politicians demand affirmative action, the organiza-
tion involved will have to sacrifice its principles in
order to adhere. Whatever the case, the existence of

only two Black players in an orchestra of 98 says
there is something very wrong.
Artistically, the excellence of the DSO has never
been questioned, and the rave reviews they received
while on their European tour lend credence to the
hard work of the players and their well-established
Musical Director, Gunther Herbig. Their Hill
Auditorium concert will also feature world-renowned
flutist James Galway.
Maestro Herbig, many think, has brought the
DSO back to the prominence and greatness it
achieved in the glory years of the late 1970s under
Antal Dorati. If the reports from their European tour
mean anything, then the DSO comes to Ann Arbor
as a world class ensemble. Yet with all of the ex-
citement their visit brings, that cloud still hangs
there. Rick Robinson has done his best to soothe
the tense situation; he doesn't think his presence in
the orchestra should fuel a racial debate.
"Maybe my being in the orchestra can help break
down any unconscious stereotypethat might exist
about the ability of Blacks to succeed in classical
music," he said at the time of his hiring. Torn be-
tween charges of discrimination and a desire for
artistic integrity, the DSO has probably done the
right thing. Minority presence in the arts is an im-
portant goal to strive for, but music must come first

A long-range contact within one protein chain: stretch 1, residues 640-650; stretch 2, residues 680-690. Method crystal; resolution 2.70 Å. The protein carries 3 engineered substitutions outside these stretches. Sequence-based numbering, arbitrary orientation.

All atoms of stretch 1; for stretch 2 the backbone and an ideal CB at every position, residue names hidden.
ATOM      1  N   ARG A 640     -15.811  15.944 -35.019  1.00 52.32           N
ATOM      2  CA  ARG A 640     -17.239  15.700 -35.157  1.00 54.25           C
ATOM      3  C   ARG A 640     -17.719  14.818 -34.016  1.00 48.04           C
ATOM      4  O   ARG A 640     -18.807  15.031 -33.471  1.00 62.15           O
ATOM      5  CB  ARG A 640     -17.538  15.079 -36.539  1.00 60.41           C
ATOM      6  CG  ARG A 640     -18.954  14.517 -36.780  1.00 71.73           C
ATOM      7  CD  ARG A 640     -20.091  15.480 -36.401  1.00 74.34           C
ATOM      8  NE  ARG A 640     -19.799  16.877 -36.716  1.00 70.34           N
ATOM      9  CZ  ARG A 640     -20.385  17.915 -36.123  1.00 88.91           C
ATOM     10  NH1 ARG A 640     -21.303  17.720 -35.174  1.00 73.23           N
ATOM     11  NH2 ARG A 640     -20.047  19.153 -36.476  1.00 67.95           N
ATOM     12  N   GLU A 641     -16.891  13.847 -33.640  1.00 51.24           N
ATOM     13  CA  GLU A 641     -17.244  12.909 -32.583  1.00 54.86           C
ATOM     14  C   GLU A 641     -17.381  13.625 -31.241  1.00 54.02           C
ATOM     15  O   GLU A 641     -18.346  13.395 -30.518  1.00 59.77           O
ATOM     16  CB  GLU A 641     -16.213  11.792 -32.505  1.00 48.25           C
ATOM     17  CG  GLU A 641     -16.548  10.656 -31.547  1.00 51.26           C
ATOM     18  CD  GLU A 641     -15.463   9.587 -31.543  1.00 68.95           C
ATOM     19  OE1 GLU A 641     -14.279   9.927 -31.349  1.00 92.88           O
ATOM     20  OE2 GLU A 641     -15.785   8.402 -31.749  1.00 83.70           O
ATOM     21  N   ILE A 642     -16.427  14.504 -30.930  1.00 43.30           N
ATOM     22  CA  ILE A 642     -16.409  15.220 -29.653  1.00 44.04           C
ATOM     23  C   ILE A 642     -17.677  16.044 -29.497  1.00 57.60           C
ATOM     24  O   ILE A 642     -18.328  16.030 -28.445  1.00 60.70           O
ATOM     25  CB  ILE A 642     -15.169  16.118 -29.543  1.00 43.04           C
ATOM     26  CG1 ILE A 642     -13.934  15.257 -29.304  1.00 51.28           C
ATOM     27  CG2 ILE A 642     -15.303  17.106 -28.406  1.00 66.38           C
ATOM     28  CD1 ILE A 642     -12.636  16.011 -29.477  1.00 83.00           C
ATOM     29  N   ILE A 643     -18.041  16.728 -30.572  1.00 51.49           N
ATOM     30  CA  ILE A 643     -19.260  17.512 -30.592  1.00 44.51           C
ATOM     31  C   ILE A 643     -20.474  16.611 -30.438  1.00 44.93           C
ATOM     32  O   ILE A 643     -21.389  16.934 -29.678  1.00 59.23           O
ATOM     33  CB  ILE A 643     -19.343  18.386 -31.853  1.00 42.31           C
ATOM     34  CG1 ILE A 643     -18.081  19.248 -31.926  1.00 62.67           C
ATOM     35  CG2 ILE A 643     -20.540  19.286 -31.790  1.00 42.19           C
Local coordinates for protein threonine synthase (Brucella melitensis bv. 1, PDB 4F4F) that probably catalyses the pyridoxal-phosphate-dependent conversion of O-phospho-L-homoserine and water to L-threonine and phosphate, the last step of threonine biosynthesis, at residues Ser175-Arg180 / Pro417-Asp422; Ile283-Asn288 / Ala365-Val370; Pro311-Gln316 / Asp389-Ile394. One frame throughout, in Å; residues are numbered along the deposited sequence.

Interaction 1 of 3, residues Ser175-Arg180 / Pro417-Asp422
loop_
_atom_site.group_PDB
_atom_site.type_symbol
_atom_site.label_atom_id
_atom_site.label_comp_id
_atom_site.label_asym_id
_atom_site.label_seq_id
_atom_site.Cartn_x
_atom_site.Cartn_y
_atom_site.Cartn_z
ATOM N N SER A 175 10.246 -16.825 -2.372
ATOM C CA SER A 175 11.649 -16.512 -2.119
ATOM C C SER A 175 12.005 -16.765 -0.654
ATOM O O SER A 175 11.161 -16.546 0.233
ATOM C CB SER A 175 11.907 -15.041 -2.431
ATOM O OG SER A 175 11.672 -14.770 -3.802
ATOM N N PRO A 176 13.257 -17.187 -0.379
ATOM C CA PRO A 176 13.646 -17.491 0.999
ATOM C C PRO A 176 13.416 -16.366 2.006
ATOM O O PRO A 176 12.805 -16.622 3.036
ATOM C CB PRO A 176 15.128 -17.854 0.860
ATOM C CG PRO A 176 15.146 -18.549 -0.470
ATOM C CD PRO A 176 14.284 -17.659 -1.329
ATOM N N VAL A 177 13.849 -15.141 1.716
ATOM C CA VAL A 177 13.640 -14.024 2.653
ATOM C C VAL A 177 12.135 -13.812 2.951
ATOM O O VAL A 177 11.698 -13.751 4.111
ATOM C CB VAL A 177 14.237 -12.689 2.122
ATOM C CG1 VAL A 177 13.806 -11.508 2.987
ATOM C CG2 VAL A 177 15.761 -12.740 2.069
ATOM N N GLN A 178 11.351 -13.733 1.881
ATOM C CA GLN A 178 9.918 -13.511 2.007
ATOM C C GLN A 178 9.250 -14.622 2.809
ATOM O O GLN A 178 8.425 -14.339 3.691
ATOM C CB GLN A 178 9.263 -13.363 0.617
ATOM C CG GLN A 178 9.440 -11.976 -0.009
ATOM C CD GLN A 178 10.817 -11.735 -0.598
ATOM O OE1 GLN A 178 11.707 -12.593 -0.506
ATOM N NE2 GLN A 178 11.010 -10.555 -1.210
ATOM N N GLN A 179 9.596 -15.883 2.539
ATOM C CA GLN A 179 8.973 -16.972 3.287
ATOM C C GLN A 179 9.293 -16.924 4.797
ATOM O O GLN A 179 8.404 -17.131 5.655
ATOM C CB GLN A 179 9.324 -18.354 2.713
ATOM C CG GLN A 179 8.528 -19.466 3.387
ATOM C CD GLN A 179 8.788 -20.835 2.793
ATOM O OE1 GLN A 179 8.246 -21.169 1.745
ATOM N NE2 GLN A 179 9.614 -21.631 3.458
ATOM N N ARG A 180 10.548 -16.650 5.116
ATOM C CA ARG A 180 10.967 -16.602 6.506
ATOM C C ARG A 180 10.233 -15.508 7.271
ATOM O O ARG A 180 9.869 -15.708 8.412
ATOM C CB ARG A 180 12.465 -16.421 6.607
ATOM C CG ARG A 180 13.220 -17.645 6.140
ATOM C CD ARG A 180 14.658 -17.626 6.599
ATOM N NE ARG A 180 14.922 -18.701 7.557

at Orchestra Hall and the integrity and world class
quality of the DSO should never be compromised.
Whatever the case, the art world should be above the
senseless quibbling of politics and race, but sadly it
is sometimes not. This Sunday at Hill, put all the
controversy aside and come hear what the DSO does
best.
THE DETROIT SYMPHONY ORCHESTRA WITH
SOLOIST JAMES GALWAY will perform
Mozart's Overture to "The Abduction from the
Seraglio" and Flute Concerto No. 1 and
Shostakovich's Symphony No. 4 at 4 p.m. Sunday at
Hill Auditorium. For tickets and information, call
764-2538.

MA CHINE

Continued from page 8
designer Eric Renschler, and lighting
designer Susan Chute, the space is
transformed into a German
Expressionist version of Cats or
some underground Manhattan dance
club complete with a Euro-pop beat
apd writhing, mechanical dancers.
Unfortunately, the intensity that
quickly draws one into the play
somehow dulls by the end. The en-
ergy droops and the images at times
feel too long because of it. In act
four, an actor introduces the image
of "three naked women: Marx,